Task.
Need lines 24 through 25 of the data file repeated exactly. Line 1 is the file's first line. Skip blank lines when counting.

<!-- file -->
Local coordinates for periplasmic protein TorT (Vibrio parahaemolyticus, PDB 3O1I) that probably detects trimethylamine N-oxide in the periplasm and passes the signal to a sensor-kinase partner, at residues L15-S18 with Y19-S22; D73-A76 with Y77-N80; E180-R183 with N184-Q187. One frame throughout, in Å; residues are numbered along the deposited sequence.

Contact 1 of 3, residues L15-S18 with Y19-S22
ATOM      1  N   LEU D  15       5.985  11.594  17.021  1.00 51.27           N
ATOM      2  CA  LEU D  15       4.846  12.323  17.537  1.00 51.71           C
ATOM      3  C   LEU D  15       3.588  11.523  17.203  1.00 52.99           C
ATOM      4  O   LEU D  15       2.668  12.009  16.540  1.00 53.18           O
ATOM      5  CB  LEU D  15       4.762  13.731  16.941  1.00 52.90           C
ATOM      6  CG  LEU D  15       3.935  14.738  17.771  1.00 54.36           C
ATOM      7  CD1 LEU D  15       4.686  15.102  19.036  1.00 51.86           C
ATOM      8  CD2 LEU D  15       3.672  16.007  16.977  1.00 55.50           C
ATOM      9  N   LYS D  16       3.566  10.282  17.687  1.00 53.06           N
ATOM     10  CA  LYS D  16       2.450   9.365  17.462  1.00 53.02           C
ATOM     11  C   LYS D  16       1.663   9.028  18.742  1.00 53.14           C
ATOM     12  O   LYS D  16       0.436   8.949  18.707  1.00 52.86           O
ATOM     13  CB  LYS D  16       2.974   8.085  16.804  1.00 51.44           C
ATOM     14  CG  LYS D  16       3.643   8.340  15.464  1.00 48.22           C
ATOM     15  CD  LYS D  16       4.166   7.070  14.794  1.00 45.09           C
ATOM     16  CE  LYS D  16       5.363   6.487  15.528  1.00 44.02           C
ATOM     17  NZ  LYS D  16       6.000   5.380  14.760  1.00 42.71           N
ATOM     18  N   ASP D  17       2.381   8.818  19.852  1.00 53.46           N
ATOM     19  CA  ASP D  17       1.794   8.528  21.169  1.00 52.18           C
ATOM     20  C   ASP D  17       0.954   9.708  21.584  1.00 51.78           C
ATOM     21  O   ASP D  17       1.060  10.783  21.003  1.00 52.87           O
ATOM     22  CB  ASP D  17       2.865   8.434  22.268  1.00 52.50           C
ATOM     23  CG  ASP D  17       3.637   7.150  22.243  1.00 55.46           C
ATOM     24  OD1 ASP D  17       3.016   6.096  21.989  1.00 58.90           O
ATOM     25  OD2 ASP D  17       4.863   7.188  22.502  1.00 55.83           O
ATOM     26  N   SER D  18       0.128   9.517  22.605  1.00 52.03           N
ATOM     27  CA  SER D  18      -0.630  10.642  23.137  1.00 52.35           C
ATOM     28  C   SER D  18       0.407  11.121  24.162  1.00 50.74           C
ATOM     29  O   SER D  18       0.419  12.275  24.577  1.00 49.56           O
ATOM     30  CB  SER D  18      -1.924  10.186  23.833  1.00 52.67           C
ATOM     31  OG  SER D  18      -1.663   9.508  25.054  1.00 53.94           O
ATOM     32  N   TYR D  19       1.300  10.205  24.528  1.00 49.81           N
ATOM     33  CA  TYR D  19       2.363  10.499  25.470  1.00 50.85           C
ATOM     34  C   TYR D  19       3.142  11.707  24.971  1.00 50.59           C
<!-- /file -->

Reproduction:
ATOM     22  CB  ASP D  17       2.865   8.434  22.268  1.00 52.50           C
ATOM     23  CG  ASP D  17       3.637   7.150  22.243  1.00 55.46           C